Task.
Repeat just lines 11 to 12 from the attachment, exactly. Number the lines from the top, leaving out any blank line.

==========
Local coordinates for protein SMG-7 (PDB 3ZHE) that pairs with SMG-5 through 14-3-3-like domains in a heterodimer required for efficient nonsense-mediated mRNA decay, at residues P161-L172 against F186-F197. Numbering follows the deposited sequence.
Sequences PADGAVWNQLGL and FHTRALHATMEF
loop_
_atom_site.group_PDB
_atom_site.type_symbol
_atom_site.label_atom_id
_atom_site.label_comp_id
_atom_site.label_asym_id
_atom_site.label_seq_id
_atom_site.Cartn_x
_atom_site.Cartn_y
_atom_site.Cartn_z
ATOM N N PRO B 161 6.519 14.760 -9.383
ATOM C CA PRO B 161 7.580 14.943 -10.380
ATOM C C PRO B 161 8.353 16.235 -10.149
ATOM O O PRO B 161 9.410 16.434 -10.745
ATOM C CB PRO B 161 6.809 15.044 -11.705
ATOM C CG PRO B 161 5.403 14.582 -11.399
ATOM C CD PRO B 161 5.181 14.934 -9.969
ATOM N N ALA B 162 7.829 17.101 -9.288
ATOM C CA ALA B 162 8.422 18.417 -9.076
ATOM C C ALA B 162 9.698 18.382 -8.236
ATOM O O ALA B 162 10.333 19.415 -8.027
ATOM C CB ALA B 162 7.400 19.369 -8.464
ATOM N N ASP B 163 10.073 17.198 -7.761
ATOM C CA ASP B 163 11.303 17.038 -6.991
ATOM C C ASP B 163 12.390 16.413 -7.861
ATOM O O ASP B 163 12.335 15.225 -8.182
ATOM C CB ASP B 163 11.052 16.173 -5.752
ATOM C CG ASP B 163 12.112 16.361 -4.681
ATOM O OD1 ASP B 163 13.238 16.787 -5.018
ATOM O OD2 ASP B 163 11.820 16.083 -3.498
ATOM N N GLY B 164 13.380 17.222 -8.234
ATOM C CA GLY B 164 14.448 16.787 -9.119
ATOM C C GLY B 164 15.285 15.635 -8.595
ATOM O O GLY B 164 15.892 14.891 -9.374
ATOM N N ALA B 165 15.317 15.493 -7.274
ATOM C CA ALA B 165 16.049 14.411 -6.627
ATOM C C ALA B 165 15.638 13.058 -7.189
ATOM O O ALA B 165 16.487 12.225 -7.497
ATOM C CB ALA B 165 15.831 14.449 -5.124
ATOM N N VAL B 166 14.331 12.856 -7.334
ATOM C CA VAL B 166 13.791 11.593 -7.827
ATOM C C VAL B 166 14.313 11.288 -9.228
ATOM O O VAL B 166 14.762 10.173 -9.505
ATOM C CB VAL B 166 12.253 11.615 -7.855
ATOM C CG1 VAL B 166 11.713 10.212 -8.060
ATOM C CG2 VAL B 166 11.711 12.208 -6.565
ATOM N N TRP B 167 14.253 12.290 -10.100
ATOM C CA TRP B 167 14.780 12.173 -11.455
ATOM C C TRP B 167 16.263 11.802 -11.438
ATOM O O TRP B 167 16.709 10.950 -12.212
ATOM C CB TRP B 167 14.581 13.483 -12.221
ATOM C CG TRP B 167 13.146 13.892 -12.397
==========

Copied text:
_atom_site.Cartn_y
_atom_site.Cartn_z